The first ‘meaty’ game saw all the Heroes of one player set up in a village, while the villains swept forward to destroy them.

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I was the villain player to begin with, attacking a mixed force of Chaos Heroes who had set themselves up in a village temple. Things looked a bit doubtful to begin with, as a Tzeentch and Khorne Lord raced towards my Chaos Warriors while spellslingers hurled magical attacks at us. However, a canny reinforcement saw a unit of Chaos Warriors flank the spellcasters, and the Chaos Heroes quickly folded after that.

And then we switched roles!

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I holed up in temple and a large Nurgle force with chariot, knights and Blightkings completely surrounded me. However, while the attackers were tough enough to kill, my Heroes (bolstering one another with various abilities) absolutely refused to die!

In the end, I told my opponent to bring along a Hell Cannon (it had obviously not turned up on time!), and the shelling of the temple began, but the Nurgle heroes managed to cling on long enough to claim victory!

 

Game 3: Race Against Time

The next battle featured the villains in the centre of the table, protecting a wizard as he worked to complete a ritual.

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My opponent had Dwarfs, and I had actually played him before at the Oighear event. His force had been a little… potent back then, and the Dwarf King Thorgrim, backed up by the Slayer King and Bugman quickly went through the Chaos Warriors this time round, in about five minutes. Not a brilliant match, and I think he rather felt the same way.

However, when we swapped positions, suddenly we both had a real fight on our hands!

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A Dwarf Runesmith was conducting the ritual, surrounded by a large group of Hammerers. The Nurgle Heroes faced a tough fight (those hammers hurt!) and we agreed halfway through that the Runesmith should be able to get involved in the battle (technically, the rules state that he takes no actions but the event organisers are always the first to say that if both players agree, they should do what they want to make a good game – very much a trait of Age of Sigmar). It ended with a one-on-one duel between the Harbinger of Decay and the Runesmith, with the Nurgle Hero just pipping the Dwarf with a final sweep of his scythe!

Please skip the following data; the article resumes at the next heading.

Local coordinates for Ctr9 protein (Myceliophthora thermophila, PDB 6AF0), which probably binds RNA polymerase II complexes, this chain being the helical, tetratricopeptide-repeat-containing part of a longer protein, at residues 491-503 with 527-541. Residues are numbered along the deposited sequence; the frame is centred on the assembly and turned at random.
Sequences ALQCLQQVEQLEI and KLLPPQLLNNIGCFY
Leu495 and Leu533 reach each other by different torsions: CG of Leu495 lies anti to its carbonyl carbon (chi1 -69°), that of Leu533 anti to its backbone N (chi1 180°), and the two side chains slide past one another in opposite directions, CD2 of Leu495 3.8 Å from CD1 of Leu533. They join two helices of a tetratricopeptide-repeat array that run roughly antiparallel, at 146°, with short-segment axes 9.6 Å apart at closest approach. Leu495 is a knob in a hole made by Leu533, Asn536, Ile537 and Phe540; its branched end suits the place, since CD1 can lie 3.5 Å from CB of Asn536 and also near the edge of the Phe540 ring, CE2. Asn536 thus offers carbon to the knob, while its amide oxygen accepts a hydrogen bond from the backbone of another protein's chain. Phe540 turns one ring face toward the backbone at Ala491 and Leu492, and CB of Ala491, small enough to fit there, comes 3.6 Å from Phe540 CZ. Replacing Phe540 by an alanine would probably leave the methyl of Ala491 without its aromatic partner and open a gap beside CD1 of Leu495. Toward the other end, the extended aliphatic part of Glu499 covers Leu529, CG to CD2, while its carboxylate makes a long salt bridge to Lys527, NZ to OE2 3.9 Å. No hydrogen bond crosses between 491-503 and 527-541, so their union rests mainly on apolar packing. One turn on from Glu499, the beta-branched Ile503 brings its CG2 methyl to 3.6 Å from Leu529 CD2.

Game 4: The Trial of Champions

This was a good ‘un and, as weird as it sounds, I don’t think any pair of players did this one in quite the same way!

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Both players set up all of their Heroes on the table, but they did not have any of their normal weapons or equipment, just basic abilities. Instead, they could scour the arena floor for random weapons.

Some players used these weapons in addition to their normal attacks, some allowed mounts, some didn’t – my opponent and I agreed to no equipment of any description, and each Hero started off only with the Rotten Club (two attacks, 4+, 4+, no Rend, 1 Damage), which proved to be absolutely useless, and soon had us scrabbling around for better items!

Despite an initial good start, my Heroes gradually got whittled down but the game had not taken very long, so we tried again!

After this round, a few of the tables got together and did 2 v 2, all against all, and monster clashes – I took this opportunity to do a bit of shopping, and popped into the exhibition centre again to see if anything new was about…